Political news

Office of Lt. Gov.

Kentucky’s highest female office-holder is hoping more women will become political candidates.

Lieutenant Governor Crit Luallen, speaking to the Bowling Green Noon Rotary Club Wednesday,  said a recent study showing Kentucky near the bottom of the nation in the number of women office holders is proof there’s a problem.

The report from the Institute for Women’s Policy Research ranks Kentucky 46th in the nation when it comes to the number of females holding elected office.

“I think women have to work harder to prove themselves. I think often they are considered not to have the strength that a man has, or the power that a man has. And the truth is women are doing everyday an incredibly courageous job of balancing complicated lives and careers.”

Despite her concerns, Luallen said she believes an increasing number of younger women in Kentucky are beginning to believe they can succeed at all aspects of running for office.

“They can raise money successfully, they can convince people to support them—it’s a very, very achievable goal to run for office as a woman.”

No other candidates have requested a review of Kentucky's primary election results.

Tuesday was the last day candidates could ask the secretary of state to review the voting machines and absentee ballots in all of Kentucky's 120 counties. A competitive Republican primary yielded two such challenges, one for governor and the other for agriculture commissioner.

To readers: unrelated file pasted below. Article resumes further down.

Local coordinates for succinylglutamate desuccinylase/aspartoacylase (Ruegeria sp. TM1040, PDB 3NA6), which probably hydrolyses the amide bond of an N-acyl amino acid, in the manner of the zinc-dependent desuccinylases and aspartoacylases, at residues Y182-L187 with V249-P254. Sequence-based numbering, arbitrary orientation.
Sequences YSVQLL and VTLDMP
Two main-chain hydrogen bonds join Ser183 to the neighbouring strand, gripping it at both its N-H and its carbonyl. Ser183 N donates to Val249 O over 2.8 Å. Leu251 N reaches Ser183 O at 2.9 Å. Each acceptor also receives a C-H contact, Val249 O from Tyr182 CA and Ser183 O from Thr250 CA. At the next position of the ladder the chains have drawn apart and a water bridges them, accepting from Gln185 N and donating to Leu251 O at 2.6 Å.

Matt Bevin leads James Comer by 83 votes in a race for the Republican nomination for governor that was too close to call on election night. Comer has not conceded and asked for a review the next day.

Kevin Willis

Kentucky Republicans waiting to see U.S. Sen. Mitch McConnell put his arm around his political nemesis Matt Bevin will have to wait a little longer.

Bevin canceled an appearance at the Elizabethtown Rotary Club on Tuesday where McConnell, the Senate majority leader, was the scheduled speaker. And McConnell has said he will not attend the state Republican Party's Lincoln Day dinner on Saturday when Bevin will be the featured speaker.

The absences seem to highlight a tense relationship between the state's senior senator and its likely Republican nominee for governor one year after McConnell defeated Bevin in the Senate primary.

A spokesman for Bevin said a scheduling conflict forced him to change his schedule. McConnell said he has to return to Washington on Saturday to prepare for a rare Sunday session to vote on the Patriot Act. Mitch McConnell says he expects to maintain but not grow the U.S. Senate's Republican majority next year.

The Kentucky Republican Party’s website is back up and running after an anonymous group of hackers seized control of it over the weekend. 

The website was hacked by AnonCoders on Sunday and it remained down until Tuesday morning.  An online search of AnonCoders only yielded a Facebook page, which gave little information about the group.